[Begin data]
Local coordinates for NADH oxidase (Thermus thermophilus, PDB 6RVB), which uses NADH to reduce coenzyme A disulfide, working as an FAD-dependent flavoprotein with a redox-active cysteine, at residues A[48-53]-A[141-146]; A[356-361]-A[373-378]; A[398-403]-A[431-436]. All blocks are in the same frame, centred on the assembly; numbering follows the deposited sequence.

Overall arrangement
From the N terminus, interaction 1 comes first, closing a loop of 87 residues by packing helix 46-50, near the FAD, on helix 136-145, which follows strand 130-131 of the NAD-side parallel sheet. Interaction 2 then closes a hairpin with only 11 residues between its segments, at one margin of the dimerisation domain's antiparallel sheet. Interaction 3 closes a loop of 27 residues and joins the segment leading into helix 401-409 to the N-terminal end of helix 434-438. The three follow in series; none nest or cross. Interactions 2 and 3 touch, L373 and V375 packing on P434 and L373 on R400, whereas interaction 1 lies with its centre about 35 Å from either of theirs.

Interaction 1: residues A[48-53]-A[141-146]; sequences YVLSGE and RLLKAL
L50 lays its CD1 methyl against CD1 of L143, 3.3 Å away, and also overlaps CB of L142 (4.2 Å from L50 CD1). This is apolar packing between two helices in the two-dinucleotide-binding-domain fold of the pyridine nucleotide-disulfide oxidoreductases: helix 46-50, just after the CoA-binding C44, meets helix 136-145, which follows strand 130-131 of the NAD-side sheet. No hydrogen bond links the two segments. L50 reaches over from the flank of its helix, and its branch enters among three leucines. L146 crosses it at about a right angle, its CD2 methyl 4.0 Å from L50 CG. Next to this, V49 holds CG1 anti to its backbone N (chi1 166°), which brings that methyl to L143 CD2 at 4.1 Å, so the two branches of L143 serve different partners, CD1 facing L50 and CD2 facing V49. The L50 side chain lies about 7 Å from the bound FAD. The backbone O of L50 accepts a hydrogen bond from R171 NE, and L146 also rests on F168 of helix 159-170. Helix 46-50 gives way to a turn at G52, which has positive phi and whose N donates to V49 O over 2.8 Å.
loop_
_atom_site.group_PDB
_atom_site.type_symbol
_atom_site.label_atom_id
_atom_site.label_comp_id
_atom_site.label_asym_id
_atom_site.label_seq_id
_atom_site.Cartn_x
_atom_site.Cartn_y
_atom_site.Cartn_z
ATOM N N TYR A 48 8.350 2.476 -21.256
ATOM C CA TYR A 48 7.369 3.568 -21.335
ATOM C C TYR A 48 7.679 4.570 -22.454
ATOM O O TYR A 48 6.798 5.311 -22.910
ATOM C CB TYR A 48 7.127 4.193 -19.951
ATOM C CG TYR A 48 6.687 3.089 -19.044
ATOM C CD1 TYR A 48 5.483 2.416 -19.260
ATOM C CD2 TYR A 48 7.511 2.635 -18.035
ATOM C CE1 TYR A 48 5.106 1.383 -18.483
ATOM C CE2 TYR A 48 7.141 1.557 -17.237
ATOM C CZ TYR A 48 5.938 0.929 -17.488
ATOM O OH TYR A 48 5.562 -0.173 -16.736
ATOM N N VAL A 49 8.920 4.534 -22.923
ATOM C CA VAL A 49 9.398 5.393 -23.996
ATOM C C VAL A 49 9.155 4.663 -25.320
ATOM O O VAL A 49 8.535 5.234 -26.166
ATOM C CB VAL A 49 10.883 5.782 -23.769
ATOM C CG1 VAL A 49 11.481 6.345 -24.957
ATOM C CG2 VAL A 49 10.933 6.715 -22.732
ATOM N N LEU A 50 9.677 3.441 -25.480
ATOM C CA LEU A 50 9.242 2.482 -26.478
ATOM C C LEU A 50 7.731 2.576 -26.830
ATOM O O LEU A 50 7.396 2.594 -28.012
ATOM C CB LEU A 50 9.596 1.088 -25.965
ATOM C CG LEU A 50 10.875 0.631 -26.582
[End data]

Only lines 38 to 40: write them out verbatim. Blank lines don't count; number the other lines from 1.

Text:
ATOM O O LEU A 50 7.396 2.594 -28.012
ATOM C CB LEU A 50 9.596 1.088 -25.965
ATOM C CG LEU A 50 10.875 0.631 -26.582